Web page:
Diesel prices continue to break records this week, but no one is celebrating.
On May 6, the average cost for a gallon of diesel in America is $5.51. In many locations it is significantly higher than that.
And the price continues to rise, based on an analysis of data from AAA. The day before, the cost for a gallon of diesel was $5.47. And a week ago it was $5.18. A month ago, the cost was $5.07.
The cost of a gallon today is as much as $2.40 higher than it was a year ago. And there is little indication that this trend will reverse.
Ripple effect on businesses and consumers
The cost of a barrel of crude oil continues to hover around $100, leading to soaring prices at gas stations across the country. Some states are seeing higher diesel prices compared to the national average of $5.51. California, New York, Connecticut, Vermont and Rhode Island see prices for a gallon of diesel exceed the $6 threshold.
The trucking industry has also been hit hard as diesel prices hit an all-time high in the US, putting pressure on all industries. Diesel fuel is essential to the supply chain, where the current national average for a gallon of diesel fuel is $5.51 per gallon – an increase of more than $2.00 from this time last year. Higher diesel costs for truck drivers can ultimately affect bottom line. The impact is seen on delivery costs, retail and even supermarket prices.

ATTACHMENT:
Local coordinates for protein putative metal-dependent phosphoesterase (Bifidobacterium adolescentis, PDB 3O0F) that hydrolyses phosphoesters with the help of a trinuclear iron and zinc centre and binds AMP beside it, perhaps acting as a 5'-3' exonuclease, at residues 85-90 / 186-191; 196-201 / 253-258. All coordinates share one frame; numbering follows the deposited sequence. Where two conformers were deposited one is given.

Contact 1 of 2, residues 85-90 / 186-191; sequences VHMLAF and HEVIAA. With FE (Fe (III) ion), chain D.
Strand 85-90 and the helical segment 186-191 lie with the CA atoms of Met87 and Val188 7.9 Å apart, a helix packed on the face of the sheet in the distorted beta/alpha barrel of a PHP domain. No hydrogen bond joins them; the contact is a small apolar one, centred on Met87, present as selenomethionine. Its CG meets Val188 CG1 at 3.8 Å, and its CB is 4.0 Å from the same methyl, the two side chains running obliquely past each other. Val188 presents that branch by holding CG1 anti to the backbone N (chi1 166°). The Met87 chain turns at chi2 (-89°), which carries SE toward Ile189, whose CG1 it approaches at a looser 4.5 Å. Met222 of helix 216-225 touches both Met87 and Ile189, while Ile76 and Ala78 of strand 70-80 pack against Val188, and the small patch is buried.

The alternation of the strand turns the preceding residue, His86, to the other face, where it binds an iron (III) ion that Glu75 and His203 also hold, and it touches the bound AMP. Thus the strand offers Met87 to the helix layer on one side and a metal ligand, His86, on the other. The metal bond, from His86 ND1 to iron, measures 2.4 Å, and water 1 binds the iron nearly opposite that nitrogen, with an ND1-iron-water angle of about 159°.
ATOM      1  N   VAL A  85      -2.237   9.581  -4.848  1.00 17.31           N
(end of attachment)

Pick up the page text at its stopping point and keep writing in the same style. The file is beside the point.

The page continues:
The price of regular gas is also feeling the heat rising to $4.27 a gallon, from average gas prices a month ago was $4.16. This is in stark contrast to January prices, which were just under $3.50 a gallon. States such as Washington, Oregon, California and others are most affected as retail gas prices at the pump average between $4.51 and $5.78 per gallon. The rapid pace of fuel price increases is causing many Americans to ponder how to save money as gas prices continue to rise.
Increased demand, supply shocks lead to rising prices
Retail gas prices are primarily affected by crude oil prices, which are in turn affected by the level of gasoline supply relative to gasoline demand. Strong and increasing demand for gas in the United States and the rest of the world could put strong pressure on available supplies, causing prices to rise sharply. Total domestic gasoline inventories fell 2.2 million barrels to 228.6 million barrels last week, according to data from the Energy Information Administration.
This is compounded by the Russian invasion of Ukraine, which has prompted Western countries to boycott or cut Russian oil purchases, leading to further shortages in crude oil supplies. In April, the Biden administration announced that it would bring one million barrels a day to market over the next six months to address the supply disruptions caused by the war in Ukraine and the rise in fuel prices that put Americans at the pump. to face, to soften.
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